Freestanding patio heaters typically produce 40,000 BTUs per hour. This will heat a 20-foot diameter space which is good for a medium size crowd. A tabletop heater will produce around 30,000 BTUs depending on its size, and 30,000 BTUs will heat a radius of 5 to 8 feet. Wall-mount heaters can generate 10,000 to 30,000 BTUs depending on their size. The larger the BTU rating, the larger the heat radius.
If heating with propane, a large BTU output will mean having to change the tank more often. A 20-pound tank can support 40,000 BTUs for approximately 12 hours.
The temperature of the air and wind conditions can also affect the heating ability of the heater. The heating area is based on relatively low humidity, a temperature of 55 to 65 degrees, and very little wind. Patio heaters don’t work well in the winter when the temperature dips below 40 degrees.
Types of Patio Heaters
There are several types of patio heaters on the market, and each has its pros and cons.
Freestanding heaters are the most common kind of outdoor patio heaters. They are powered by propane, natural gas, or electricity and feature a heavy base where you can place the propane tank so it’s out of the way. They are tall and thin and feature a hooded top that radiates the heat back to the ground. The require a clearance height of at least eight feet. They are sometimes called mushroom heaters because of their design. The flame is located under the hood and glows red or blue depending on the fuel source. If electric, an element heats up and glows red. Propane freestanding heaters are portable and usually have wheels on the base so they can be moved to wherever is most convenient.
A tower heater is a type of freestanding heater that has a flame in a cage that’s located near the base of the heater. The top of the heater is designed to intensify and radiate the heat downward. Tower heaters don’t put out as much heat as a mushroom style heaters but are more fun to watch. Freestanding heaters are ideal for open outdoor decks and patios with lots of space.
Tabletop heaters are made to be placed on a table or other sturdy object. They may resemble small freestanding heaters or be more decorative like a lamp. They are usually under three feet tall and can run on propane or electric. These types of heaters are best for occasional use as they are easy to store and use as needed. They don’t put out as much heat as a full-sized freestanding heater and are good for small gatherings around a picnic or sturdy patio table.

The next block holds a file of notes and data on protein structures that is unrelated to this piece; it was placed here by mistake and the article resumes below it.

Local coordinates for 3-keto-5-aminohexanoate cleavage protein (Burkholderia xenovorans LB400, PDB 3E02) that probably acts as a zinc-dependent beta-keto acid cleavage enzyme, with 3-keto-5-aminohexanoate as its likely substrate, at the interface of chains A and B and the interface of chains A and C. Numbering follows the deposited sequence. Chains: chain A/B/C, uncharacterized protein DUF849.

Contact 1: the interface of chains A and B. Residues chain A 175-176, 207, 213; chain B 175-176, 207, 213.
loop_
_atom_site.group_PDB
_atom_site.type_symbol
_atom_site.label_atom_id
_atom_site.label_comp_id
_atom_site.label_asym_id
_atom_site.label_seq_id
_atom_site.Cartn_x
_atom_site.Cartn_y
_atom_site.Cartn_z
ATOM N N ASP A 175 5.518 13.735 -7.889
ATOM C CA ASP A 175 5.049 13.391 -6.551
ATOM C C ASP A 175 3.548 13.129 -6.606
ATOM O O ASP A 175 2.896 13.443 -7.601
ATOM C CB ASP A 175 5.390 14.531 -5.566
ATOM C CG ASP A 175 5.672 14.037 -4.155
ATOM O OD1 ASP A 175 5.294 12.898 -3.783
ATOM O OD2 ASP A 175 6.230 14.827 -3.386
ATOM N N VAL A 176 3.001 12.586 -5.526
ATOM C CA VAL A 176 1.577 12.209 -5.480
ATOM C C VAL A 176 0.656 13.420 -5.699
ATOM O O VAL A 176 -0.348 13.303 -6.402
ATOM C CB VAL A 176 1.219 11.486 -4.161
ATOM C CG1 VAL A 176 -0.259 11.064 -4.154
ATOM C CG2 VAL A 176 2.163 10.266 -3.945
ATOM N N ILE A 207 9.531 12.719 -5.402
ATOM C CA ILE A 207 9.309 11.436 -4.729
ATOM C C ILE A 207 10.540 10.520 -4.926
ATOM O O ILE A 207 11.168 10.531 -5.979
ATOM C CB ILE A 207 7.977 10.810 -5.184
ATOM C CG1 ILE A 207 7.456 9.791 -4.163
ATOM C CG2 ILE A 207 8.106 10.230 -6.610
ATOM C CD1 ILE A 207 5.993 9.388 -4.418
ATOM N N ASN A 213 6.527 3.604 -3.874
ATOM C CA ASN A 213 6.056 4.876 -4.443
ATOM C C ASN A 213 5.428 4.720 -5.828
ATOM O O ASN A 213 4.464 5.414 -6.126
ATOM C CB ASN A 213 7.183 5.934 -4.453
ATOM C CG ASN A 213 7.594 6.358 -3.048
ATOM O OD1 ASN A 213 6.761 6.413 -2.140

Wall mount heaters are typically electric. They can be mounted on a wall or ceiling. Some models do come with a stand which makes them portable as long as there’s an outlet. Wall-mounted heaters are good for small spaces, such as balconies or under gazebos, where there isn’t enough room for a freestanding or tabletop unit.
How Safe are Patio Heaters?
Modern patio heaters have many safety features to prevent burns and fires. Most have a tilt shut-off valve that will shut off the heater if it’s knocked or blown over. Some have an automatic shut-off switch that will turn the heater off if it gets too hot. Patio heaters do get hot and will need to be placed away from combustible items such as awnings, sun shades, and umbrellas. It’s recommended to have 30 inches of clearance on all sides. Tower heaters may have glass doors to protect from accidental burns. These doors are made of glass that does not get hot and are safe for children and pets.
Although not designed to keep you warm at temperatures below 40 degrees, a patio heater can keep the party going when it starts to get a little chilly. Enjoy your deck or patio year round or a least a little longer by purchasing the correct size and style of patio heater that’s right for you.
Images used with permission, courtesy of www.shutterstock.com